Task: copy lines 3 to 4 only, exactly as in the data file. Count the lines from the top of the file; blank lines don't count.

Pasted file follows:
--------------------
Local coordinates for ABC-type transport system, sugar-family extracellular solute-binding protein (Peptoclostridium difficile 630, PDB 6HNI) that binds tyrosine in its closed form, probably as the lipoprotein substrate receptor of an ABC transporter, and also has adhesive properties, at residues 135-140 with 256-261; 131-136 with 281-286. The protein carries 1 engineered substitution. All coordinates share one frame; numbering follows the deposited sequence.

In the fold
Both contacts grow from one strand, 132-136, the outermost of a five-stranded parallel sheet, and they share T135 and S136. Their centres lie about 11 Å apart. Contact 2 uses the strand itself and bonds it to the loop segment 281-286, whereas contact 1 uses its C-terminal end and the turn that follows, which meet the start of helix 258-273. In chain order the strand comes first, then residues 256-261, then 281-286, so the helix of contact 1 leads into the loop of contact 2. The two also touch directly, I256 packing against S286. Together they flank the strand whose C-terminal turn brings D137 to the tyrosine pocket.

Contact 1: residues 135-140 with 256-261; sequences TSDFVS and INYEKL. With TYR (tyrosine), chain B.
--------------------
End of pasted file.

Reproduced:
Both contacts grow from one strand, 132-136, the outermost of a five-stranded parallel sheet, and they share T135 and S136. Their centres lie about 11 Å apart. Contact 2 uses the strand itself and bonds it to the loop segment 281-286, whereas contact 1 uses its C-terminal end and the turn that follows, which meet the start of helix 258-273. In chain order the strand comes first, then residues 256-261, then 281-286, so the helix of contact 1 leads into the loop of contact 2. The two also touch directly, I256 packing against S286. Together they flank the strand whose C-terminal turn brings D137 to the tyrosine pocket.

Contact 1: residues 135-140 with 256-261; sequences TSDFVS and INYEKL. With TYR (tyrosine), chain B.